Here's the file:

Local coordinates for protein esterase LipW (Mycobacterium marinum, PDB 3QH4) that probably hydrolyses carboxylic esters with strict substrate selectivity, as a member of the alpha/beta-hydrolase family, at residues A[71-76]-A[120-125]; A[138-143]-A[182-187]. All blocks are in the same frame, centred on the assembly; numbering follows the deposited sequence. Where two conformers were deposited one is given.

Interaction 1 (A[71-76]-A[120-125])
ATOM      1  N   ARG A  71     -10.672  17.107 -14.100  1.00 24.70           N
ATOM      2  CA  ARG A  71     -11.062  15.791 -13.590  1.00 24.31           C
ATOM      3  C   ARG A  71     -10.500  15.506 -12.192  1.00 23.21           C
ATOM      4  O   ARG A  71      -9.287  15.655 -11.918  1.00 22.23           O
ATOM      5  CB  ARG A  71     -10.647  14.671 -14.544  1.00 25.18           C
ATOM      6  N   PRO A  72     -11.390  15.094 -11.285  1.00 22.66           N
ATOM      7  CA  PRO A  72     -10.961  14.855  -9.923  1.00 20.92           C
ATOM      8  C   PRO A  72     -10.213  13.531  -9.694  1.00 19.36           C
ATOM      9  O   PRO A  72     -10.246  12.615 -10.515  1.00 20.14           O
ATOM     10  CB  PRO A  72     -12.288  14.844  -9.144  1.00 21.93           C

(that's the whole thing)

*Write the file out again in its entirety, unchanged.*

Local coordinates for protein esterase LipW (Mycobacterium marinum, PDB 3QH4) that probably hydrolyses carboxylic esters with strict substrate selectivity, as a member of the alpha/beta-hydrolase family, at residues A[71-76]-A[120-125]; A[138-143]-A[182-187]. All blocks are in the same frame, centred on the assembly; numbering follows the deposited sequence. Where two conformers were deposited one is given.

Interaction 1 (A[71-76]-A[120-125])
ATOM      1  N   ARG A  71     -10.672  17.107 -14.100  1.00 24.70           N
ATOM      2  CA  ARG A  71     -11.062  15.791 -13.590  1.00 24.31           C
ATOM      3  C   ARG A  71     -10.500  15.506 -12.192  1.00 23.21           C
ATOM      4  O   ARG A  71      -9.287  15.655 -11.918  1.00 22.23           O
ATOM      5  CB  ARG A  71     -10.647  14.671 -14.544  1.00 25.18           C
ATOM      6  N   PRO A  72     -11.390  15.094 -11.285  1.00 22.66           N
ATOM      7  CA  PRO A  72     -10.961  14.855  -9.923  1.00 20.92           C
ATOM      8  C   PRO A  72     -10.213  13.531  -9.694  1.00 19.36           C
ATOM      9  O   PRO A  72     -10.246  12.615 -10.515  1.00 20.14           O
ATOM     10  CB  PRO A  72     -12.288  14.844  -9.144  1.00 21.93           C